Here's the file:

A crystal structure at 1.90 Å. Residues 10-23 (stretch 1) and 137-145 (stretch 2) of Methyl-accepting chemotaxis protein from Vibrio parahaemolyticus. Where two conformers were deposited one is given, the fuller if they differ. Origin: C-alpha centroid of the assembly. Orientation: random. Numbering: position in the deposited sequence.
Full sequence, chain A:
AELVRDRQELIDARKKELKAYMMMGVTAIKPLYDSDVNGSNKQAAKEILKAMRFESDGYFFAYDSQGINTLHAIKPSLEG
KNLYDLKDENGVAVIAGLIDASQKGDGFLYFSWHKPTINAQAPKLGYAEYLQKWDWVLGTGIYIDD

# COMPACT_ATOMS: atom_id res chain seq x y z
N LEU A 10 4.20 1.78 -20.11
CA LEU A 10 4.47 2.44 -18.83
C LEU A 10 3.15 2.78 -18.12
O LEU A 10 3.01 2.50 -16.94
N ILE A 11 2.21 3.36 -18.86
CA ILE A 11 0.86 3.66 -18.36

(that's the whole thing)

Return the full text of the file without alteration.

A crystal structure at 1.90 Å. Residues 10-23 (stretch 1) and 137-145 (stretch 2) of Methyl-accepting chemotaxis protein from Vibrio parahaemolyticus. Where two conformers were deposited one is given, the fuller if they differ. Origin: C-alpha centroid of the assembly. Orientation: random. Numbering: position in the deposited sequence.
Full sequence, chain A:
AELVRDRQELIDARKKELKAYMMMGVTAIKPLYDSDVNGSNKQAAKEILKAMRFESDGYFFAYDSQGINTLHAIKPSLEG
KNLYDLKDENGVAVIAGLIDASQKGDGFLYFSWHKPTINAQAPKLGYAEYLQKWDWVLGTGIYIDD

# COMPACT_ATOMS: atom_id res chain seq x y z
N LEU A 10 4.20 1.78 -20.11
CA LEU A 10 4.47 2.44 -18.83
C LEU A 10 3.15 2.78 -18.12
O LEU A 10 3.01 2.50 -16.94
N ILE A 11 2.21 3.36 -18.86
CA ILE A 11 0.86 3.66 -18.36